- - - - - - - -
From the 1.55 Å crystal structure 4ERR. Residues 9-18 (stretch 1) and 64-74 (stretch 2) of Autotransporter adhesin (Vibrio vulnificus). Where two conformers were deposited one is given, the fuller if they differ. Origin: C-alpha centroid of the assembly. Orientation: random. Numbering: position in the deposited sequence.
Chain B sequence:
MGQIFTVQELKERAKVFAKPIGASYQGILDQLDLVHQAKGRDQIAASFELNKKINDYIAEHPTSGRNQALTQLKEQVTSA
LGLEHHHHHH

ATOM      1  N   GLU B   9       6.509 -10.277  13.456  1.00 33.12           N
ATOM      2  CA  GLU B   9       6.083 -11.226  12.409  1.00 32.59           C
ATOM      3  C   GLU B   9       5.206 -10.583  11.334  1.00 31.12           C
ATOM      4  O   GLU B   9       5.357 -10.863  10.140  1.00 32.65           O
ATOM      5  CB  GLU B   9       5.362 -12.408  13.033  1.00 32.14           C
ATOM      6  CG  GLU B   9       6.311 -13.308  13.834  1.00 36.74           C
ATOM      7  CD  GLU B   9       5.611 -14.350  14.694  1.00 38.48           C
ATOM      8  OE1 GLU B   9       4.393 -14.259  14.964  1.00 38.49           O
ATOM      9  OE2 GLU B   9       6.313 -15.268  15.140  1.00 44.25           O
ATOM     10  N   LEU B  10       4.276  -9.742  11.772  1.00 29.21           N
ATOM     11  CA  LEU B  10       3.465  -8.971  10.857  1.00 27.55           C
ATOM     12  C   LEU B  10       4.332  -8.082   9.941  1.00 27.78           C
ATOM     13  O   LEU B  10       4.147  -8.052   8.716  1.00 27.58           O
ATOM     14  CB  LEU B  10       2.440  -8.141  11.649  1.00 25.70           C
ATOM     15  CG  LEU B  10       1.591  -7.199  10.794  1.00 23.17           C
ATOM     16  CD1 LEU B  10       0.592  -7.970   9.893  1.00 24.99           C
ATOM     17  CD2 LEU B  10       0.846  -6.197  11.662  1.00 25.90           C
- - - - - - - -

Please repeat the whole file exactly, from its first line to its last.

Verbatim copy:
From the 1.55 Å crystal structure 4ERR. Residues 9-18 (stretch 1) and 64-74 (stretch 2) of Autotransporter adhesin (Vibrio vulnificus). Where two conformers were deposited one is given, the fuller if they differ. Origin: C-alpha centroid of the assembly. Orientation: random. Numbering: position in the deposited sequence.
Chain B sequence:
MGQIFTVQELKERAKVFAKPIGASYQGILDQLDLVHQAKGRDQIAASFELNKKINDYIAEHPTSGRNQALTQLKEQVTSA
LGLEHHHHHH

ATOM      1  N   GLU B   9       6.509 -10.277  13.456  1.00 33.12           N
ATOM      2  CA  GLU B   9       6.083 -11.226  12.409  1.00 32.59           C
ATOM      3  C   GLU B   9       5.206 -10.583  11.334  1.00 31.12           C
ATOM      4  O   GLU B   9       5.357 -10.863  10.140  1.00 32.65           O
ATOM      5  CB  GLU B   9       5.362 -12.408  13.033  1.00 32.14           C
ATOM      6  CG  GLU B   9       6.311 -13.308  13.834  1.00 36.74           C
ATOM      7  CD  GLU B   9       5.611 -14.350  14.694  1.00 38.48           C
ATOM      8  OE1 GLU B   9       4.393 -14.259  14.964  1.00 38.49           O
ATOM      9  OE2 GLU B   9       6.313 -15.268  15.140  1.00 44.25           O
ATOM     10  N   LEU B  10       4.276  -9.742  11.772  1.00 29.21           N
ATOM     11  CA  LEU B  10       3.465  -8.971  10.857  1.00 27.55           C
ATOM     12  C   LEU B  10       4.332  -8.082   9.941  1.00 27.78           C
ATOM     13  O   LEU B  10       4.147  -8.052   8.716  1.00 27.58           O
ATOM     14  CB  LEU B  10       2.440  -8.141  11.649  1.00 25.70           C
ATOM     15  CG  LEU B  10       1.591  -7.199  10.794  1.00 23.17           C
ATOM     16  CD1 LEU B  10       0.592  -7.970   9.893  1.00 24.99           C
ATOM     17  CD2 LEU B  10       0.846  -6.197  11.662  1.00 25.90           C